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Hereditary Cancer Info > Cancer Treatment > Ovarian Cancer Treatment

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Ovarian Cancer Treatment

There are many options for treating hereditary cancers. Choice of treatment can be personalized based on cancer type, stage and genetics.

Treatment decisions for people with hereditary ovarian cancer

Ovarian, fallopian tube, and primary peritoneal cancers are very closely related cancers that have been linked to several different inherited mutations. One out of every five women with ovarian cancer will test positive for one of the listed inherited mutations. For this reason, national expert guidelines recommend that every woman diagnosed with ovarian cancer be referred for genetic counseling and testing for an inherited mutation. If you have ever been diagnosed with ovarian cancer and never had genetic counseling, you should ask your doctor for a referral to a genetics expert. This is true even if your diagnosis was many years ago and you are no longer in treatment. 

Women with a BRCA or other mutation who develop cancer may benefit from new treatments known as PARP inhibitors or qualify for specific clinical trials. There are two FDA approved drugs for some women with hereditary ovarian cancer. Lynparza (also known as olaparib) is approved to treat ovarian, fallopian tube, and primary peritoneal cancer in women who carry mutations in BRCA1 or BRCA2, and who have received three or more chemotherapy treatments. Rubraca (also known as rucaparib) is approved to treat women with advanced ovarian cancer who have had two or more prior treatment and who have inherited mutations in BRCA or whose tumors have BRCA mutations as detected by the FoundationFocus CDxBRCA companion diagnostic.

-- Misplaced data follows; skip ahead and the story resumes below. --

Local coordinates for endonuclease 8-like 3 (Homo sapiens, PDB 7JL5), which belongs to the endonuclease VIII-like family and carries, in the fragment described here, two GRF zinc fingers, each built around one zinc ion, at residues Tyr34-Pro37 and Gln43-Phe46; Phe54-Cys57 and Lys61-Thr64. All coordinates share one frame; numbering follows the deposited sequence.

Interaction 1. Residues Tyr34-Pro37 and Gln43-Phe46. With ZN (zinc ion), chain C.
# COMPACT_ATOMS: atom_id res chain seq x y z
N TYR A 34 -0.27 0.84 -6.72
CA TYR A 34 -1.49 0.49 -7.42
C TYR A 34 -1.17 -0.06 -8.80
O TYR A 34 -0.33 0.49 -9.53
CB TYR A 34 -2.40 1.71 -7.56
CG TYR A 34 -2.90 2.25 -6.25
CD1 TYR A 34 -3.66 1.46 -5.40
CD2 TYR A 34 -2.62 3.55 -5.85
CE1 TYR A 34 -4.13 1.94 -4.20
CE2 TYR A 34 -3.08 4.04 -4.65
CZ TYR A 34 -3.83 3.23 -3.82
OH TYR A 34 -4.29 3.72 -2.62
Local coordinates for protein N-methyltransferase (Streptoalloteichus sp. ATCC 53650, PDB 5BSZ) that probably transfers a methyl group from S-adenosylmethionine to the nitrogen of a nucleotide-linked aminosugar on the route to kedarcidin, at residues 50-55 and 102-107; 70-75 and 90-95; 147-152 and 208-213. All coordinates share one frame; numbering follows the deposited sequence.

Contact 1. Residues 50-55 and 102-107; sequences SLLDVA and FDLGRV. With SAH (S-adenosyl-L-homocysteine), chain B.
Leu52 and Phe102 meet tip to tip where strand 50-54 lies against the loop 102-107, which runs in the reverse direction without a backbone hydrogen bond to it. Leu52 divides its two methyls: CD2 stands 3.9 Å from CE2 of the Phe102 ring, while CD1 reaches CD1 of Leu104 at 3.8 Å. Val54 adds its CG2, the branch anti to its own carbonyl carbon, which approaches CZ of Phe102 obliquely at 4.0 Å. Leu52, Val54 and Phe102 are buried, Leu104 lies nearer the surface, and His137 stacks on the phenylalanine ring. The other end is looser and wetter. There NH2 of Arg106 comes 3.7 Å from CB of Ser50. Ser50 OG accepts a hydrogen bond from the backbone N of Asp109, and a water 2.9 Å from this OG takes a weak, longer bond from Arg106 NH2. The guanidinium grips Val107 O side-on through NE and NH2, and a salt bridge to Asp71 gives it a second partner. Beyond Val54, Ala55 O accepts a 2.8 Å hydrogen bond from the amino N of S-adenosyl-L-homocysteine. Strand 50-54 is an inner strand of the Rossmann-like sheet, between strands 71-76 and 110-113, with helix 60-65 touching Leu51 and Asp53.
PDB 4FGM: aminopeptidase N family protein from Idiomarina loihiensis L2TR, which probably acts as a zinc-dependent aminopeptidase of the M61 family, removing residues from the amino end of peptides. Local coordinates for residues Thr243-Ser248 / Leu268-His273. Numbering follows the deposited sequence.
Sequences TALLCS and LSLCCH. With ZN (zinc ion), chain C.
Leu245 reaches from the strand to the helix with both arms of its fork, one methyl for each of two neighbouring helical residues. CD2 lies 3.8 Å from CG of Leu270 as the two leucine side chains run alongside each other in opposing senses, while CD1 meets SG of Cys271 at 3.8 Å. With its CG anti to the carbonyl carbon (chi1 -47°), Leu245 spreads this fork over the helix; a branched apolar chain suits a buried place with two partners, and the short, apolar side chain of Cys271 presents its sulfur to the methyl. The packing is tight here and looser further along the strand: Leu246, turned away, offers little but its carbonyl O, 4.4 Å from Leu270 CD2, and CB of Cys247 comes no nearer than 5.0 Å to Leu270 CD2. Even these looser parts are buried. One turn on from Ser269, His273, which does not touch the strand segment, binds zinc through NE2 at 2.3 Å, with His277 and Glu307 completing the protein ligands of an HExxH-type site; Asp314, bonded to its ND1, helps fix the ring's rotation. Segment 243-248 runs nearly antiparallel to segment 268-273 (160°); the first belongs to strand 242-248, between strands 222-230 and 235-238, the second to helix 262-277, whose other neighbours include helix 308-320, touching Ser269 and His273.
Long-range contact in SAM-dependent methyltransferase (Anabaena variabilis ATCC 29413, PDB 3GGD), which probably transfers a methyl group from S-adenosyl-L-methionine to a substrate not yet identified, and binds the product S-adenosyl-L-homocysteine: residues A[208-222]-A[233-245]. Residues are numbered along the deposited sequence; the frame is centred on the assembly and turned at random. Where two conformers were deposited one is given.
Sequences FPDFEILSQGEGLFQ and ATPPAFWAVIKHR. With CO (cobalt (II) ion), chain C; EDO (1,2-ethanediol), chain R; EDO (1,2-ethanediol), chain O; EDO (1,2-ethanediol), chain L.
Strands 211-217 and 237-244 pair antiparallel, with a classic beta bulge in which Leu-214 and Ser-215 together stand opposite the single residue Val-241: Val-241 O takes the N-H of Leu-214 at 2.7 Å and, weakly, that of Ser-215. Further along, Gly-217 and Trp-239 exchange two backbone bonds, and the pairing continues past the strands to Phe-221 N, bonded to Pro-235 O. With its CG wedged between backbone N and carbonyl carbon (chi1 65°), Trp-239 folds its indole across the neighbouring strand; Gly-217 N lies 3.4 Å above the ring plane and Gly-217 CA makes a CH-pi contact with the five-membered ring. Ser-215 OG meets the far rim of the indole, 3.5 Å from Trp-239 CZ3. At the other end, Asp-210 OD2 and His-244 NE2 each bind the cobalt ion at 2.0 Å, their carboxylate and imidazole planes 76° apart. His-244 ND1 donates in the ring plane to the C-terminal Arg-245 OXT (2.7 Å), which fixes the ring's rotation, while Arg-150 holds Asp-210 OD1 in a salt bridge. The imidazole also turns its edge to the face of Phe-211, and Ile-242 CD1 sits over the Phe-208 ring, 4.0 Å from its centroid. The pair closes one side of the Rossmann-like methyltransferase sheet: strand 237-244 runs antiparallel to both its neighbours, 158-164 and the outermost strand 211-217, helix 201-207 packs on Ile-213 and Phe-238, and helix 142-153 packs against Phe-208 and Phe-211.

If you are an ovarian cancer survivor who carries an inherited mutation, ask your doctor if you qualify for any new treatments or clinical trials based on your genetic mutation status. If you are interested in the possibility of participating in a clinical trial, it is best to express your interest when you are first diagnosed or have a recurrence and before you start treatment. Some studies have restrictions on the number or types of cancer treatments previously received by trial participants. 



Updated 01/05/2018

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